Of all the fruit staples in the average North American diet, the strawberry is the most likely to cause an allergic reaction, according to Dr. Janice Vickerstaff Joneja. Strawberry allergies occur in people of all ages, although young babies are at the highest risk of severe allergy because of their age and immature immune system.
Allergy vs. Intolerance
An allergy to strawberries--just like an allergy to any food--begins with your immune system. When you ingest, and in some cases simply smell or touch, a substance to which you are allergic, your body starts to attack it using something called histamines. An intolerance, or sensitivity, to strawberries produces similar physical symptoms, but has a different source. While strawberry allergies involve the immune system, a strawberry intolerance involves only the digestive system with no immune response involved.
Strawberry Allergy Symptoms
The symptoms of a strawberry allergy are similar in babies, children and adults. The overactive immune response to the strawberries leads to the release of more histamines than the body can handle. In especially sensitive individuals, including babies with immature immune systems due to their young age, the first signs of the allergy appear at the point of contact with the allergen--for example, hives on the skin where the baby touched the strawberry, tingling in the mouth or swelling of the tongue, lips, face or throat. The next layer of symptoms appears in the digestive system, producing signs like nausea, stomach cramping, diarrhea and vomiting. Anaphylaxis is a life-threatening allergic reaction; it happens when the allergen causes breathing difficulties and a sharp drop in blood pressure.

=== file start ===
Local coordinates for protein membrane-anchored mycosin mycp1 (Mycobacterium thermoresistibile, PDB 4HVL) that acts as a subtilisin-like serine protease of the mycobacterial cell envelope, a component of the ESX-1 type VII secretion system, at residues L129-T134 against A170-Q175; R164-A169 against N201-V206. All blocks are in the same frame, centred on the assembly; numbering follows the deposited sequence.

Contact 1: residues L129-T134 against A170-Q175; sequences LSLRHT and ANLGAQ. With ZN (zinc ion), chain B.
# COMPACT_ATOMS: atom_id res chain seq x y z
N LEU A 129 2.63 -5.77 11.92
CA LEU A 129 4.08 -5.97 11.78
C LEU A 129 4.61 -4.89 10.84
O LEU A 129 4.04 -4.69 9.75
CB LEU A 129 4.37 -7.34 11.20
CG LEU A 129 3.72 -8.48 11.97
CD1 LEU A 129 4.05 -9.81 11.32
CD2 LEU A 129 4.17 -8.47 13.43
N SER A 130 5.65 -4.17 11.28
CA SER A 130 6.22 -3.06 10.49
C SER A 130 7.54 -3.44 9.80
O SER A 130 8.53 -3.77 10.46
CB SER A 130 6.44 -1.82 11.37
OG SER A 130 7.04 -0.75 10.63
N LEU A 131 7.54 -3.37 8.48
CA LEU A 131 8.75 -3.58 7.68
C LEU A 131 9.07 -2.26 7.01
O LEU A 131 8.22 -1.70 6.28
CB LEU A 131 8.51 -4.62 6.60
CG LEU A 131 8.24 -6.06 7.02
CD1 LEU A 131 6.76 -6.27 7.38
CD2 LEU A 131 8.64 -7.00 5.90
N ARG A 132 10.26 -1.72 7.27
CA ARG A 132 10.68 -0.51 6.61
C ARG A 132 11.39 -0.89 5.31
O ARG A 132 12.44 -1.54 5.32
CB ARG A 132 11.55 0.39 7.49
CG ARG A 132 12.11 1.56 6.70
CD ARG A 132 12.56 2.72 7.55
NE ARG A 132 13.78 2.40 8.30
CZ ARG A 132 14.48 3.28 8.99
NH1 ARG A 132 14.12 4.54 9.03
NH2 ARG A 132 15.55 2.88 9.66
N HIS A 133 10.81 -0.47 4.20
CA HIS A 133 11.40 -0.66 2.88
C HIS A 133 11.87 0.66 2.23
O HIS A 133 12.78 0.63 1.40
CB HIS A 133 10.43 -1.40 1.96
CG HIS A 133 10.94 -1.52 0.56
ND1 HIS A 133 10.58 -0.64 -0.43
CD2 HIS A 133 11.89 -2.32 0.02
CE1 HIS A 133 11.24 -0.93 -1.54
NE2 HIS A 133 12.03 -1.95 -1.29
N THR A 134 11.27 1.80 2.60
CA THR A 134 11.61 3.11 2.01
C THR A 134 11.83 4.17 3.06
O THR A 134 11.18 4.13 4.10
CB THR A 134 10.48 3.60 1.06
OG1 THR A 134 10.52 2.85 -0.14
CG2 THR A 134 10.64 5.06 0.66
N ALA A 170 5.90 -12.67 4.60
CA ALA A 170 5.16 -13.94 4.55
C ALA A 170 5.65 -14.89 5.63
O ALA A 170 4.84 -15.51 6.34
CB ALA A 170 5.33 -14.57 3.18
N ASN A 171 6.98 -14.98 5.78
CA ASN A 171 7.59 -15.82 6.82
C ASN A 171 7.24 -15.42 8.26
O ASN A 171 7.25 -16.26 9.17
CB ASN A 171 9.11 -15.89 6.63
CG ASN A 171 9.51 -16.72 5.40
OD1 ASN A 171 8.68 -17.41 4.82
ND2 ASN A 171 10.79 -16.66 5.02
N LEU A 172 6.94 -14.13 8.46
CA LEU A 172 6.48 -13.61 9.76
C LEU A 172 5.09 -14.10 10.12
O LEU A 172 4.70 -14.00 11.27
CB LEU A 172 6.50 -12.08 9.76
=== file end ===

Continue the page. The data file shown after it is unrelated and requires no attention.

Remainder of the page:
Avoiding Strawberry Allergies
Because strawberries are a known allergen, parents should avoid giving them to their children until the child reaches 6 to 12 months of age. Some commercial baby foods include strawberries in their ingredient list, because it is believed that cooking the fruit at high temperatures negates the allergic affect of the specific protein in strawberries. Since allergies are often genetic, passed down from parent to child, delay the introduction of strawberries to your child's diet if one of the child's parents or siblings has a strawberry allergy. Also avoid exposure to other substances that are linked to strawberry allergies, including birch pollen; commonly, a baby who is allergic to one will be allergic to the other as well.
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If your baby has an allergic reaction to strawberries--even something that appears minor, like skin irritation--contact your doctor immediately. Allergies often grow worse over time; each time the body is exposed to the allergen, it ramps up its immune response, making the symptoms increase in severity with every exposure. The doctor may perform a skin test-- either a prick test or an intradermal skin test--to see if the presence of the allergen produces an allergic reaction on the skin. The most common type of blood test for allergies looks for the presence of antibodies to a specific allergen. For severe cases, the pediatrician may refer the patient to an allergy specialist.
Elizabeth Falwell has been writing for the TV news industry since 2005. Her work has appeared on WXII 12 News, WMGT 41 News, NewParent.com and multiple parenting blogs. A graduate of the S.I. Newhouse School at Syracuse University, Falwell holds a Master of Science in broadcast journalism.